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Chapter 5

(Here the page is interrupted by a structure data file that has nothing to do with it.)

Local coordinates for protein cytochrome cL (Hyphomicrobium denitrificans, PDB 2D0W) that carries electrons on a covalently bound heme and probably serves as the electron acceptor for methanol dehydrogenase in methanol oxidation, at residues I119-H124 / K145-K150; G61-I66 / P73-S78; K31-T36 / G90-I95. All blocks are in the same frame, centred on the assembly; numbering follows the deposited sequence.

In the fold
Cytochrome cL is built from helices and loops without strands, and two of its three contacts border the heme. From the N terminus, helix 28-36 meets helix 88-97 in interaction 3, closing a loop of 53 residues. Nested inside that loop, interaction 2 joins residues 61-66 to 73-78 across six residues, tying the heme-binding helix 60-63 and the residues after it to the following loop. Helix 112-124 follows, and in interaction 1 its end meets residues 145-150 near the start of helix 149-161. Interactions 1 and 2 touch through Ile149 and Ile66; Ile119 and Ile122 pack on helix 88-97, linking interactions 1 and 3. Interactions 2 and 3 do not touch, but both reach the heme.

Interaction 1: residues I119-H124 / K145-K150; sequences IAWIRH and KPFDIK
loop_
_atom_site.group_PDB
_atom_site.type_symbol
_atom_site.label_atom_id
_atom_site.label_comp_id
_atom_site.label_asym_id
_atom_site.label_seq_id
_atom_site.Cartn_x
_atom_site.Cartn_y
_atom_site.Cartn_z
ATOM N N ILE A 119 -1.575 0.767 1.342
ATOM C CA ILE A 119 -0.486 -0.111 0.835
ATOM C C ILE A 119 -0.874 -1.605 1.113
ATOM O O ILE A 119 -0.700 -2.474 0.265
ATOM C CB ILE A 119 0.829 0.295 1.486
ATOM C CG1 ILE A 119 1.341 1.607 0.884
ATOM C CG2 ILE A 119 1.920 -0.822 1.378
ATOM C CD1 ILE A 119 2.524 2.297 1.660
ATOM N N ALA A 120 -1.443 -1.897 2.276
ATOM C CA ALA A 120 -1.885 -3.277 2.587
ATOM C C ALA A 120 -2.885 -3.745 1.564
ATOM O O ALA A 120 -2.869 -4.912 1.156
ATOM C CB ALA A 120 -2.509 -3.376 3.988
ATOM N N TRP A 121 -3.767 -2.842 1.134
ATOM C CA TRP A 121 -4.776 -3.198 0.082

It is in here that F&S try to show that Samaria and Judah (Nablus/Shechem and Jerusalem) were always distinct states, and never united under a single “Palestinian state” (my term, not theirs) until the Hasmoneans. As I have admitted in my two non-reviews, F&S are correct (however, this was only shown to be around 2007-8, not before). There is good reason for not supposing a Jerusalem-centered United Monarchy even if one assumes the High Chronology, since the Temple Mount and the City of David were not even connected during the entire Iron IIA (late 10th-9th century BC). However, some evidence F&S use is simply wrong. Shechem was never mentioned in Egypt until the Amarna letters. The MB Hill Country and its city-state system only began after the fall of the Middle Kingdom, not before. The EB hill country situation is a special case, two nameless sites, Tell el-Farah (N) and et-Tell (S) (probably NOT Tirzah and Ai) dominating the N. and S. hill country respectively. This already showed signs of regional divisions, but it cannot be compared to the post-EB situation of a less important Transjordan and and greater focus on political, rather than economic centers in the Hill Country. It is true that the Omride dynasty was always far more powerful than the dynasty of David, however, both had fortifications (Judah had the Temple Mount [assumption], Nasbeh/Mizpah, Lachish IV, Beth-Shemesh, and the Beersheba Valley and Kh. Nahas), Judah’s emerging some decades after the Omrides’, and both had spectacularly little evidence of widespread literacy (something achieved in both regions in the 8th century, Israel, naturally, coming over half a century earlier). F&S’s descriptions of Hazael, the Omrides, and Mesha are accurate.